The National Curriculum for mathematics aims to ensure all pupils:
- become fluent in the fundamentals of mathematics, including through varied and frequent practice with increasingly complex problems over time, so that pupils have conceptual understanding and are able to recall and apply their knowledge rapidly and accurately to problems
- reason mathematically by following a line of enquiry, conjecturing relationships and generalisations, and developing an argument, justification or proof using mathematical language
- can solve problems by applying their mathematics to a variety of routine and non-routine problems with increasing sophistication, including breaking down problems into a series of simpler steps and persevering in seeking solutions.
Mathematics is an interconnected subject in which pupils need to be able to move fluently between representations of mathematical ideas.
The programmes of study are, by necessity, organised into apparently distinct domains, but pupils should make rich connections across mathematical ideas to develop fluency, mathematical reasoning and competence in solving increasingly sophisticated problems. They should also apply their mathematical knowledge to science and other subjects.
The expectation is that the majority of pupils will move through the programmes of study at broadly the same pace. However, decisions about when to progress should always be based on the security of pupils’ understanding and their readiness to progress to the next stage. Pupils who grasp concepts rapidly should be challenged through being offered rich and sophisticated problems before any acceleration through new content. Those who are not sufficiently fluent with earlier material should consolidate their understanding, including through additional practice, before moving on.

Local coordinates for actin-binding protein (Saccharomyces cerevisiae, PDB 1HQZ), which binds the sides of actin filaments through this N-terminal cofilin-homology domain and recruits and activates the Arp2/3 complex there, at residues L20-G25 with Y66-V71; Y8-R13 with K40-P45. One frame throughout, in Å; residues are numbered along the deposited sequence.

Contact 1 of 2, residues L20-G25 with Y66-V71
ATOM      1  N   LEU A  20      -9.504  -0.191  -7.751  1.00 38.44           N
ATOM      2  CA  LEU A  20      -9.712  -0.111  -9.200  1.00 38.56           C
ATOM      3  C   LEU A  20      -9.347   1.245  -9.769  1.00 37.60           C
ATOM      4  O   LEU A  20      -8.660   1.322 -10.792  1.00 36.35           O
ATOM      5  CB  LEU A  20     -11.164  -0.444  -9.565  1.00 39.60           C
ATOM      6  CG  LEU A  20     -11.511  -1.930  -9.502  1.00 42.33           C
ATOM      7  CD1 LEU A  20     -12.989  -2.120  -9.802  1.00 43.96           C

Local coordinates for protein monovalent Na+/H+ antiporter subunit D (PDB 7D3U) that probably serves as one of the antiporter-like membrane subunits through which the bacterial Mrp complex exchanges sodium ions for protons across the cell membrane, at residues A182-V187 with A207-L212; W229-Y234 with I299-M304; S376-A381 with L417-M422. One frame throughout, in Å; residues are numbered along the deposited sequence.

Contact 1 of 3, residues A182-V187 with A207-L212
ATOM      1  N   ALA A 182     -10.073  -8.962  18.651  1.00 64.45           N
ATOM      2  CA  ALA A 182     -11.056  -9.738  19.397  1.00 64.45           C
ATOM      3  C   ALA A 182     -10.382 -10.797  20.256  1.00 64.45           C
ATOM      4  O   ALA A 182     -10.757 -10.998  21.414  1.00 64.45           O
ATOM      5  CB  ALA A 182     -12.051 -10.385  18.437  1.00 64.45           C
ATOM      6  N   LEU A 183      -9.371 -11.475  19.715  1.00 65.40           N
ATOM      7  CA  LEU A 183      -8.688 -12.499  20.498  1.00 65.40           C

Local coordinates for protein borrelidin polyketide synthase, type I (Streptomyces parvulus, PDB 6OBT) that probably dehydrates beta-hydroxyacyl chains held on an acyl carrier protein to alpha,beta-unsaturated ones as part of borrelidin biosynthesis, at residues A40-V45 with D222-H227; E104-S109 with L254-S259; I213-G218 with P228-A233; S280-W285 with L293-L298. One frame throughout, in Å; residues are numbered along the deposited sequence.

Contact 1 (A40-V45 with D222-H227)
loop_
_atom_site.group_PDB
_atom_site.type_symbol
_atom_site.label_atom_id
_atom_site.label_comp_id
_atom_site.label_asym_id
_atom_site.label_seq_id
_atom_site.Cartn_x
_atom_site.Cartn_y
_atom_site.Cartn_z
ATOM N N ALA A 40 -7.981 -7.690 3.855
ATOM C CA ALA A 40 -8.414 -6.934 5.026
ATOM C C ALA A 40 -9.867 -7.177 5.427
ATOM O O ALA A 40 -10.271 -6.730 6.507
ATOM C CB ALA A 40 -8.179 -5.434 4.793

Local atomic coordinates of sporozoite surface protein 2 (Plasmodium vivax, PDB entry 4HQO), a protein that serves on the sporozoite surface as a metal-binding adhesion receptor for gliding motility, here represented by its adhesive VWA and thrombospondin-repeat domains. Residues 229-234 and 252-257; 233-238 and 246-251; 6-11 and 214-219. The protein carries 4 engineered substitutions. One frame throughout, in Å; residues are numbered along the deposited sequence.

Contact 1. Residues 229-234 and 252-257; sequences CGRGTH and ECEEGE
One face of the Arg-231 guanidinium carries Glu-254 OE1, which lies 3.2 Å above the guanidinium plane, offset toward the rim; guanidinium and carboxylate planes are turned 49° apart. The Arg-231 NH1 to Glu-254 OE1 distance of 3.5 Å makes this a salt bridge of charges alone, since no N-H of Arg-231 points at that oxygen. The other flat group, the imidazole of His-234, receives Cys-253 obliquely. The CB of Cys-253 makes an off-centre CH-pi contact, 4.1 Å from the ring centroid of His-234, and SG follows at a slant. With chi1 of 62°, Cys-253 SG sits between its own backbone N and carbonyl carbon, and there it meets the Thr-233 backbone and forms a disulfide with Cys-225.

The National Curriculum for mathematics is a mastery curriculum.
At Earlsfield Primary School we aim to enable all our children with:
- Deep and sustainable learning
- Ability to build on something already mastered
- Ability to reason about a concept and make connections to other concepts
- Procedural fluency with conceptual understanding -the understanding of how and why it all works
At Earlsfield, our expectation is that all pupils are capable of achieving high standards in mathematics. In order for this to happen we spend longer on topics and teach the children step by step to ensure that they develop conceptual understanding along with procedural fluency.
Differentiation is achieved by emphasising deep knowledge and through individual support and intervention to enable the children to access what is being taught.
Questioning and scaffolding vary, children will engage in problems solving tasks. Higher attaining children will be given more complex problems which deepen their knowledge of the same content. They are not accelerated through curriculum content. Research has shown that these children often leave primary school with a superficial understanding of what they have been taught.
One of the aims of the National Curriculum is that children become fluent in mathematics. Fluency comes from deep knowledge and practice. The ability to recall facts and manipulate them to work out other facts is important.